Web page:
5 observations from Sixers-Rockets

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5 observations from Sixers-Rockets

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Back and forth, up and down and do it all over again.

In yet another wildly entertaining game, the Sixers rallied for a thrilling 123-117 overtime victory over the high-scoring Houston Rockets (see Instant Replay). The Sixers trailed by 10 points with nine minutes left in the game, but forced overtime when James Anderson hit a wild three-pointer from above the key with 6.6 seconds left in regulation.

In overtime, the Sixers forced a late turnover to grab a lead and hung on.

Here are a few elements from Wednesday’s game that stood out:

1. Anderson finds his rhythm
Outside shooting was one of the areas the Sixers were expected to struggle this season, and headed into Wednesday’s game against the Rockets they haven’t been good. On the proverbial midrange shot between 15 and 24 feet, the Sixers are shooting 37.2 percent (48 for 129) and on standard three-pointers, they were shooting 33.6 percent (46 for 137).

Anderson has been the team’s floor spacer, however, he had connected on 9 of 27 three-pointers and was hitting on 36.8 percent of his catch-and-shoot jumpers going into the game against the Rockets.

During the first half, though, Anderson found his stroke, hitting three straight catch-and-shoot threes. He also made his first six shots, scored 15 points in the first on his way to a career-high 36 on 12 for 16 shooting, including six three-pointers.

If Anderson can consistently knock down jump shots, the Sixers will find a lot more looks in the paint.

2. Defending Howard
It’s no secret where Dwight Howard wants to get the ball. The trick for defenses is to keep the big fella from catching the ball on the low block.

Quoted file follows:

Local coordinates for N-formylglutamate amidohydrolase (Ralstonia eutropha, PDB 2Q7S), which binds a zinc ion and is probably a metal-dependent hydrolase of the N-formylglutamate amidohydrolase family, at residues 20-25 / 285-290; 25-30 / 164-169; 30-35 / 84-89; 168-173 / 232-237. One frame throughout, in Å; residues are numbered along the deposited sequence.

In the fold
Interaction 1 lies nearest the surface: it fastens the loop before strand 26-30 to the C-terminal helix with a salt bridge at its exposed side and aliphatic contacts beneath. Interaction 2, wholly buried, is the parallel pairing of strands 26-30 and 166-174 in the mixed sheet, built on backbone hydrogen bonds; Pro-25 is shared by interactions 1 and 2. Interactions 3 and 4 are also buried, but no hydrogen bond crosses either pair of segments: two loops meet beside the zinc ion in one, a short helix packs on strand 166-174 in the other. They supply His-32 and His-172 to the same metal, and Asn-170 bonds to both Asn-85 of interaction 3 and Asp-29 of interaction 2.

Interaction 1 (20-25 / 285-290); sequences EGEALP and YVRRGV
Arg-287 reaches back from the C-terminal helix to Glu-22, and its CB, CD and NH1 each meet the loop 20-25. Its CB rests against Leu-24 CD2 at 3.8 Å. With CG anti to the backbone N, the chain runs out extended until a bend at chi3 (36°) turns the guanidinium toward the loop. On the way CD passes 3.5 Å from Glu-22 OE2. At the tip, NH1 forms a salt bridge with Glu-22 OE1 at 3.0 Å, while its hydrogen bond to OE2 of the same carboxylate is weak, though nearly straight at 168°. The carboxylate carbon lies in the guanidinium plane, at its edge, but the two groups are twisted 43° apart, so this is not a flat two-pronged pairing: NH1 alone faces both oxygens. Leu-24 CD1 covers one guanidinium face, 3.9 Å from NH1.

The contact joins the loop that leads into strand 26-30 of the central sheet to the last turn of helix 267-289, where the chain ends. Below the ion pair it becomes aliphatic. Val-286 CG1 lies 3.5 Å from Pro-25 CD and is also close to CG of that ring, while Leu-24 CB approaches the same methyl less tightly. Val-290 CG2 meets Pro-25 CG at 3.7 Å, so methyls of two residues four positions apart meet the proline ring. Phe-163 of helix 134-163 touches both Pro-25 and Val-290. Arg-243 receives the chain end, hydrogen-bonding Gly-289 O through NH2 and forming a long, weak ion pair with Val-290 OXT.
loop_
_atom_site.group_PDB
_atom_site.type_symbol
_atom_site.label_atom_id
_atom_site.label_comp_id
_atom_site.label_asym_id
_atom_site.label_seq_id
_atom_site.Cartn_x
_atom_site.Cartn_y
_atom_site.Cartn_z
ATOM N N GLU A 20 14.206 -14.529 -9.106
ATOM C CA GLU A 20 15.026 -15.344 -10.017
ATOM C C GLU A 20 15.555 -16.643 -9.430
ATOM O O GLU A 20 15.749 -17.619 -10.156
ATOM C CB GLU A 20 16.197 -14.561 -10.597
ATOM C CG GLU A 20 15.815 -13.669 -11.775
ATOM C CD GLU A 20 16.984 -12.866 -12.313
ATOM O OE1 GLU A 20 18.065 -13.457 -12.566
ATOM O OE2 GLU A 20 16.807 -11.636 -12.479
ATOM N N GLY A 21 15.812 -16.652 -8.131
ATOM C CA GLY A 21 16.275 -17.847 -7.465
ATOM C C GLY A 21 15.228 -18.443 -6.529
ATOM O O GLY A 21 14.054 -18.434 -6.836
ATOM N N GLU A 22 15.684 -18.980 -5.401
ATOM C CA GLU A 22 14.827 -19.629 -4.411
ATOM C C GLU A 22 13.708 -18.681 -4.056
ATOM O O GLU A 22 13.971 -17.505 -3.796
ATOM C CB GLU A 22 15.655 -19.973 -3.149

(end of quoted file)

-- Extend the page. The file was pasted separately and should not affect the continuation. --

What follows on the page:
Easier said than done, of course. Of the 122 shots Howard has taken this year, 113 have been in the paint. That’s pretty much how it went on Wednesday, too. Excluding the last-second three-pointer Howard took to end the first half, the longest shot the Rockets’ center took was a nine-footer.

The trick was forcing Howard to give up the ball, which also is easier said than done. However, Lavoy Allen did a solid job of pushing Howard away from the low block while the team’s defense packed it in the paint.

Allen gives up a few inches to Howard, but he is, as they say, “country strong.” As a result, Howard went 9 for 20 and had to earn his 23 points.

3. No Harden, no problem
With leading scorer James Harden and his nearly 25 points per game on the bench, the Rockets got a bit of a dose on Lin-sanity. Getting the start at two-guard, Jeremy Lin hit a career-high nine three-pointers and dished out 12 assists.

They weren’t easy threes for Lin, either. Though the Sixers give up a lot of three-pointers, Lin hit a couple with men hanging on him and converted a four-point play when Evan Turner was whistled for a foul on a three-pointer.

Always prone to turnovers, Lin had eight of them against the Sixers.

4. Triple double-double
Six players accounted for all the Rockets’ points on a stat sheet that is littered with tons of numbers. For instance, three different Rockets -- Terrence Jones, Howard and Lin -- had double-doubles and a fourth, Patrick Beverley, fell a rebound short.

5. No MCW, no problem?
Meanwhile, Tony Wroten filled in for the injured Michael Carter-Williams and turned in a career night, notching his first triple-double.

Wroten scored 18 points with 11 assists and 10 rebounds. His 11th assist was on a crazy, over-the-top pass from the corner that Anderson caught in traffic, squared up and buried a 25-footer to force OT.

Wild.

Despite blowout loss, Sixers see potential in Joel Embiid, Jahlil Okafor playing together